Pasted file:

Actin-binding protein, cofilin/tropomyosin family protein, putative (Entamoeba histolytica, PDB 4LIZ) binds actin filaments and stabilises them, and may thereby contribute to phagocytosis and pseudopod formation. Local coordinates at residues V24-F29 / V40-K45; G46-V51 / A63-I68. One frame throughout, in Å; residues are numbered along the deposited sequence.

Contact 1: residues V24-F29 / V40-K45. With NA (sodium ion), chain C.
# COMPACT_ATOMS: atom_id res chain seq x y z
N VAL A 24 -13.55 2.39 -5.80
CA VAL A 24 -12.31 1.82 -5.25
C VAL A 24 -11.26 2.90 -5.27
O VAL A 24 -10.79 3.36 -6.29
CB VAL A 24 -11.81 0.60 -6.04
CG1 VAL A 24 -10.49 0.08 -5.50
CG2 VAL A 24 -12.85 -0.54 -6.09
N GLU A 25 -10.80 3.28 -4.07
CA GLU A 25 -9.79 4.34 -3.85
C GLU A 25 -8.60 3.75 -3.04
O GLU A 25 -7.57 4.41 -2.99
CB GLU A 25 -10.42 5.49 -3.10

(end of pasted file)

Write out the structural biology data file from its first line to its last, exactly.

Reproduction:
Actin-binding protein, cofilin/tropomyosin family protein, putative (Entamoeba histolytica, PDB 4LIZ) binds actin filaments and stabilises them, and may thereby contribute to phagocytosis and pseudopod formation. Local coordinates at residues V24-F29 / V40-K45; G46-V51 / A63-I68. One frame throughout, in Å; residues are numbered along the deposited sequence.

Contact 1: residues V24-F29 / V40-K45. With NA (sodium ion), chain C.
# COMPACT_ATOMS: atom_id res chain seq x y z
N VAL A 24 -13.55 2.39 -5.80
CA VAL A 24 -12.31 1.82 -5.25
C VAL A 24 -11.26 2.90 -5.27
O VAL A 24 -10.79 3.36 -6.29
CB VAL A 24 -11.81 0.60 -6.04
CG1 VAL A 24 -10.49 0.08 -5.50
CG2 VAL A 24 -12.85 -0.54 -6.09
N GLU A 25 -10.80 3.28 -4.07
CA GLU A 25 -9.79 4.34 -3.85
C GLU A 25 -8.60 3.75 -3.04
O GLU A 25 -7.57 4.41 -2.99
CB GLU A 25 -10.42 5.49 -3.10